Iraq vet Rafael Noboa y Rivera recently penned an op-ed that claimed local police in Ferguson, Mo., and other small towns have better weapons and armored vehicles than the U.S. military did in Iraq.
Small towns get this advanced equipment per the U.S. Defense Department's 1033 Program, which was passed in 1995.
After the scaledown of the Iraq and Afghanistan wars, the U.S. Defense Department has been giving more sophisticated weapons to local police forces.
...The police in Ferguson have better armor and weaponry than my men and I did in the middle of a war. And Ferguson isn’t alone — police departments across the US are armed for war.
The gear and weaponry worn by police officers in Ferguson aren’t just clothing and tools. They’re meant to accomplish certain tasks, and they will elicit certain responses from the people who encounter them.
When my men and I donned our helmets and body armor, and carried our weapons out on patrol, we were at war. Our gear wasn’t just protective, it was meant to be downright unwelcoming. That was the point — it’s combat gear, not a costume you wear to look “tactical.”
Rivera added that U.S. Military discipline trained him and other troops not to give into their fear and fire their weapons in minor situations, but he adds that police don't have that training:
It’s that kind of training and discipline that’s been markedly absent from everything we saw this week in Ferguson. We saw police officers pointing weapons at civilians, firing their “less than lethal” ammunition in wild abandon, and posing ostentatiously on armored vehicles.
...Our rules of engagement (ROE) — the instructions for how to deal with enemy forces, never mind Iraqi civilians — were far more restrictive than what we’re seeing from the police in Ferguson. Primary among them: Treat all civilians and their property with respect and dignity.
...We’ve seen a lot of things from the police response in Ferguson, but respect and dignity for the people living there aren’t among them. That lack of respect for civilians only serves to inflame the situation even more, and to me, at least, is indicative of a lack of discipline and professionalism.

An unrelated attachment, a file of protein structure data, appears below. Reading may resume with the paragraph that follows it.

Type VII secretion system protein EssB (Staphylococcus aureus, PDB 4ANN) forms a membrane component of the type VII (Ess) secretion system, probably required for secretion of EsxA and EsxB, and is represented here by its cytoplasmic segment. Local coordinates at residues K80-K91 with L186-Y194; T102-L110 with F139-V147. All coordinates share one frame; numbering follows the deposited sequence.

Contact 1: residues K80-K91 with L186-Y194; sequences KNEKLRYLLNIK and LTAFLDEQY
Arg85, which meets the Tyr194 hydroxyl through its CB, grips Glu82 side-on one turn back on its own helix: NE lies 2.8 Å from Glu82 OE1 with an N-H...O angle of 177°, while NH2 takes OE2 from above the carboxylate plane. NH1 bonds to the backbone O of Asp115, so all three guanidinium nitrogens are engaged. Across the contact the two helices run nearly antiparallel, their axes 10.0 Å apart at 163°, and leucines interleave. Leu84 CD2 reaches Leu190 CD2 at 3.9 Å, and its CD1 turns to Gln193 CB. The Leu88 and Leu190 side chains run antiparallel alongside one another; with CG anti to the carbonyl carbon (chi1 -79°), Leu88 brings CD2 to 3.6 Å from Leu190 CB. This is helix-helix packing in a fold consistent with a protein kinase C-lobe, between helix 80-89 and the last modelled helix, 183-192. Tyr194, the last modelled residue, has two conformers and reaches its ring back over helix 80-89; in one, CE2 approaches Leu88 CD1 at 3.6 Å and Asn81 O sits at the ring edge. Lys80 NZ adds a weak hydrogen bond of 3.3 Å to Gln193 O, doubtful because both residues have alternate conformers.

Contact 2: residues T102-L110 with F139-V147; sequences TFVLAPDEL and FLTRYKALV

Rivera recalled being in dangerous parts of Iraq, but using far less violence than the Ferguson police:
I look at the police in Ferguson, and all I can do is shake my head. If the primary goal of the police was to win the trust of local citizens in order to calm the roiling waters caused by the murder of Mike Brown, then they have utterly failed in accomplishing that goal.
Politico.com reports that U.S.. Attorney General Eric Holder is now questioning the program, which turns U.S. military equipment against U.S. citizens.
“At a time when we must seek to rebuild trust between law enforcement and the local community, I am deeply concerned that the deployment of military equipment and vehicles sends a conflicting message," said Holder last week.
However, Rep. Duncan Hunter (R) doesn't want to end the program that puts military weapons in the hands of police, but also criticized police for using those same weapons.
“In some cases, military equipment has a practical use. But there are limitations on the type of equipment, obviously,” Rep. Hunter told Politico.com. “The idea that state and local police departments need tactical vehicles and MRAPs with gun turrets is excessive. Certain resources are designed and manufactured for a military mission—and it should stay that way. I don’t have a problem with the program overall, but I’m not comfortable with the idea that equipment designated for the battlefield could have a community application.”
Rep. Hank Johnson (D-Ga.) wants to end the U.S. Defense Department's program with his bill the Stop Militarizing Law Enforcement Act.